Tuesday, June 21st, 2011 - Australian Orangutan Project
Thursday’s recommendation by the Senate Community Affairs Legislative Committee to reject a bill that requires mandatory labeling of palm oil in food products will mean that Australians are kept in the dark as palm oil continues to be labelled as vegetable oil.

Orangutans are being pushed dangerously close to extinction - predicted within the next 10 years - as widespread deforestation due to palm oil plantations has left them with sparse remaining habitat in Indonesia and Malaysia. It is estimated that an orangutan dies every two hours as land is cleared for further palm oil plantations.

Greens senator Rachel Siewert and Independent senator Nick Xenophon have condemned both major parties for rejecting a move designed to help protect endangered orangutans and wildlife species.

The Australian Orangutan Project and Australian consumers demand that mandatory labeling of palm oil in food products is introduced. Palm oil is the single biggest threat to the orangutan and exists in 50% of supermarket products, yet is masked under a myriad of labels including ‘vegetable oil’.

Whilst some food manufacturers may voluntarily label or even remove palm oil from their products, it is clear that without labeling support by Government policy that most will not.

The palm oil industry does not want Australians to know if they are consuming their product and the Senate Community Affairs Legislative Committee has supported them. Public submissions to the senate consistently argue for the right to know using clear labeling.

“It is unmistakable that Australians want to make informed choices about products containing palm oil. The Australian Orangutan Project calls on the government to heed public support for the bill when it is introduced to parliament this coming Thursday,” says Stephen Leonard, Legal Advisor of the Australian Orangutan Project.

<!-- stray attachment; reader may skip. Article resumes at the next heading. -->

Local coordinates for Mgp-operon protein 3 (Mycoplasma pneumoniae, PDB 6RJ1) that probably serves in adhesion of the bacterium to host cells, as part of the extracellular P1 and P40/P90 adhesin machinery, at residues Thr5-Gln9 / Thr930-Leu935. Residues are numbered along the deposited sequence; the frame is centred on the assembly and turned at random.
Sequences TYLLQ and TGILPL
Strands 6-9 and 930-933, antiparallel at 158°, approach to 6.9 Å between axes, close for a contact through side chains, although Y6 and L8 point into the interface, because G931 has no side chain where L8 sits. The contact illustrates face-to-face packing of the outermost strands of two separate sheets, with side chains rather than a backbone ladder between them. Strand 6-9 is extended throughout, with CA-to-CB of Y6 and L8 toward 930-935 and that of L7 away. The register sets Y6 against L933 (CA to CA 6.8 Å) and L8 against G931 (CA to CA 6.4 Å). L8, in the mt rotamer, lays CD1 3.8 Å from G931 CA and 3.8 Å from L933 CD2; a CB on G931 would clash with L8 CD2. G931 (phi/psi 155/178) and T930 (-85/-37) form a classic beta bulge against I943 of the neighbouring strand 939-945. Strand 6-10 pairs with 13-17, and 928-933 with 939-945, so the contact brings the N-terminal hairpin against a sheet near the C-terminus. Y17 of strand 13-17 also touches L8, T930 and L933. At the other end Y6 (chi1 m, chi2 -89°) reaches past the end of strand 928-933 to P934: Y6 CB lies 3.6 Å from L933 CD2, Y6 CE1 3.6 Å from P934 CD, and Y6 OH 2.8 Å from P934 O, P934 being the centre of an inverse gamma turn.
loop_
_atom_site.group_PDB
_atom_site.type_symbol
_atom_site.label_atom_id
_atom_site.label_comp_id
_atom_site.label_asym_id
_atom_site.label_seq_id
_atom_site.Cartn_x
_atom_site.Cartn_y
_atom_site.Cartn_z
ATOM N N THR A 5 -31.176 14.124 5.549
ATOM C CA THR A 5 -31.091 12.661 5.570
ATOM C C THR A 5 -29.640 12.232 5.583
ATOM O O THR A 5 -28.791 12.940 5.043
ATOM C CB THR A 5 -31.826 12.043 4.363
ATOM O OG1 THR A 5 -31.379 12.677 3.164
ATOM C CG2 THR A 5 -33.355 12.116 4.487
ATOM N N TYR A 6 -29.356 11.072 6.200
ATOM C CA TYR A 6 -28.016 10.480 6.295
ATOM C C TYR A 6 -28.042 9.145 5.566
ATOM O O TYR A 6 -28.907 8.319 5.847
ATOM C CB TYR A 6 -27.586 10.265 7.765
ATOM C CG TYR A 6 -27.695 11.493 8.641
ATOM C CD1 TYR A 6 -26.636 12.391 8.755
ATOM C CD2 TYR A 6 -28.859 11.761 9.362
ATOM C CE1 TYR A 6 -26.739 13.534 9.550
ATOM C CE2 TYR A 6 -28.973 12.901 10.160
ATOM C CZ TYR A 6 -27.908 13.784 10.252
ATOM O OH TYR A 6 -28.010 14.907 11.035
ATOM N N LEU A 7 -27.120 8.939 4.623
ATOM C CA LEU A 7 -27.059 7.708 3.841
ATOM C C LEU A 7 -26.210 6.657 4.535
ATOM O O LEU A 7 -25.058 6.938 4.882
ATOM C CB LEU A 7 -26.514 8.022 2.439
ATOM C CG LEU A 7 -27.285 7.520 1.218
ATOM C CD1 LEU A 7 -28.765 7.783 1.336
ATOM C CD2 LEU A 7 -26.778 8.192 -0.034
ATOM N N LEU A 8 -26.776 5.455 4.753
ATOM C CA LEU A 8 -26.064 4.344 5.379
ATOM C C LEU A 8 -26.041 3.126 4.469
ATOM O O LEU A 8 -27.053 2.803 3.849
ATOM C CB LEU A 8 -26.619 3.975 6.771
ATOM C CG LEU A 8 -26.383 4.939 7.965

“I find it deeply concerning that the Australian Government seems more interested in doing what the Malaysian palm oil lobby would like, rather than listening to the Australian people."

The orangutan exists as a flagship specifies for many other critically endangered species that live in the same habitat, therefore protecting orangutans means protecting the whole ecosystem of flora and fauna.

“The destruction of rainforest for palm oil plantations is not only the major cause of orangutan decline, but all biodiversity, including Sumatran tigers & elephants and gibbons, as well as the cause of the displacement of vulnerable indigenous communities,” says Troy Kenah, Vice President of the Australian Orangutan Project.

The Australian Orangutan Project urges the public to speak out in favour of the Food Standards Amendment (Truth in Labelling - Palm Oil) Bill 2010, and contact their local MP http://www.aph.gov.au.

Available for interview:
Stephen Leonard | Leif Cocks |Troy Kenah


Contact Profile

Australian Orangutan Project

The Australian Orangutan Project is a not-for-profit organisation, supporting orangutan conservation, rainforest protection and reintroduction of orphans in order to save the species from extinction. AOP collaborates with several orangutan conservation projects, as well as providing habitat protection through its own Safeguard project – guard patrols that deter wildlife poaching, illegal logging and land clearing in Borneo and Sumatra. www.orangutan.org.au
Kate Richards
P: 0404892782
W: www.orangutan.org.au


palm oil, Food Standards Amendment (Truth in Labelling - Palm Oil) Bill 2010, Nick Xenophon, Rachel Siewert



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